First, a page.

Definitions

from The American Heritage® Dictionary of the English Language, 4th Edition

  • n. A small drum, often having a snare, played by a fifer to accompany the fife.

from Wiktionary, Creative Commons Attribution/Share-Alike License

  • n. A small drum. In traditional music, a small drum played with a single stick, leaving the player's other hand free to play a melody on a three-holed pipe.
  • v. To make (a sound) with a tabor.
  • n. A military train of men and wagons; an encampment of such resources.

from the GNU version of the Collaborative International Dictionary of English

  • n. A small drum used as an accompaniment to a pipe or fife, both being played by the same person.
  • intransitive v. To play on a tabor, or little drum.
  • intransitive v. To strike lightly and frequently.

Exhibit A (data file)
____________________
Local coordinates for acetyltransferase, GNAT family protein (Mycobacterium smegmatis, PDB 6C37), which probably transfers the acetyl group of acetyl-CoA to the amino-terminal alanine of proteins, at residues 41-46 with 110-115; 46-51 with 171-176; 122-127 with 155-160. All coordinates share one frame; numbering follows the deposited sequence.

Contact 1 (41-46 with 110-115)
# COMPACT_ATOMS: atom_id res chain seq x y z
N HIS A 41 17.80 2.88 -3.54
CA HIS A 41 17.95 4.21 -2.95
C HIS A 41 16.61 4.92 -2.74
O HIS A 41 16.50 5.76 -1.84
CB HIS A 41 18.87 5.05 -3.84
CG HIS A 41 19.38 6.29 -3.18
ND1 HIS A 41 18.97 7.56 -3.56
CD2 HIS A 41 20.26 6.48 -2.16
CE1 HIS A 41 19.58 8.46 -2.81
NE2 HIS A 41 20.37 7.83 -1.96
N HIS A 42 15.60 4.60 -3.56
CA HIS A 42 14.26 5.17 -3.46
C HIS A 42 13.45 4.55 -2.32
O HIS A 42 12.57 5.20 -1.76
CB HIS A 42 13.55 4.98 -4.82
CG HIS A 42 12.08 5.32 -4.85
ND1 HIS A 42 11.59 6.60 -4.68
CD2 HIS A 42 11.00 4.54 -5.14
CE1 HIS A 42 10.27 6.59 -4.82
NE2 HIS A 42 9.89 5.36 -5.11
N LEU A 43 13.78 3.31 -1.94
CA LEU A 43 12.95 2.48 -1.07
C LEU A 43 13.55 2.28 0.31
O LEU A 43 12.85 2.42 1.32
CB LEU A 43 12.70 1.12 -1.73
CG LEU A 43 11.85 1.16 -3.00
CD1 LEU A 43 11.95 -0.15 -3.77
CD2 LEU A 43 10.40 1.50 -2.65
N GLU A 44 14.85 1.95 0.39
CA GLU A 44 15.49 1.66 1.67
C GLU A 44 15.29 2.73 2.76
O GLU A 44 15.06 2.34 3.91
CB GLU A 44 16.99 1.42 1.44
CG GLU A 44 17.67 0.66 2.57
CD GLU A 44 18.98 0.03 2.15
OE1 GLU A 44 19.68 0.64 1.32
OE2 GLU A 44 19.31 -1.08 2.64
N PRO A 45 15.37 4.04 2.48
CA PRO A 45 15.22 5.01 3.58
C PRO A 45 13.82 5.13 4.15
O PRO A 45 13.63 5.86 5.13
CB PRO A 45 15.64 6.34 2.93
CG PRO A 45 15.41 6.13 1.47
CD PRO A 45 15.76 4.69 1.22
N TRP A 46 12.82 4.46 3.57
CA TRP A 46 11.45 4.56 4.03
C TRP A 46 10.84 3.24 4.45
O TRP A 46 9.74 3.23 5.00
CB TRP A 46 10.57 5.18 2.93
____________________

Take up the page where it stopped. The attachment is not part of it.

• transitive v. To make (a sound) with a tabor.

from The Century Dictionary and Cyclopedia

  • To play upon or as upon a tabor; drum.
  • To beat as a tabor; drum upon.
  • n. A small drum or tambourine (without jingles), especially one intended to be used by a piper while playing his pipe; a tabret or timbrel.
  • n. Among the ancient nomadic Turks and Slavs, an encampment fortified by a circle of wagons or the like; afterward, a fortified camp or stronghold in general.
  • n. plural An intrenchment of baggage for defense against cavalry.

from WordNet 3.0 Copyright 2006 by Princeton University. All rights reserved.

  • n. a small drum with one head of soft calfskin

Etymologies

Middle English tabur, from Old French, alteration of tambur; see tambour.
(American Heritage® Dictionary of the English Language, Fourth Edition)
From various Slavic languages, from Turkish. (Wiktionary)

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  • Also, a kind of cheese from Friuli-Venezia Giulia.

    January 20, 2009

  • Also, a military formation of circled wagons (like a laager).

    August 15, 2008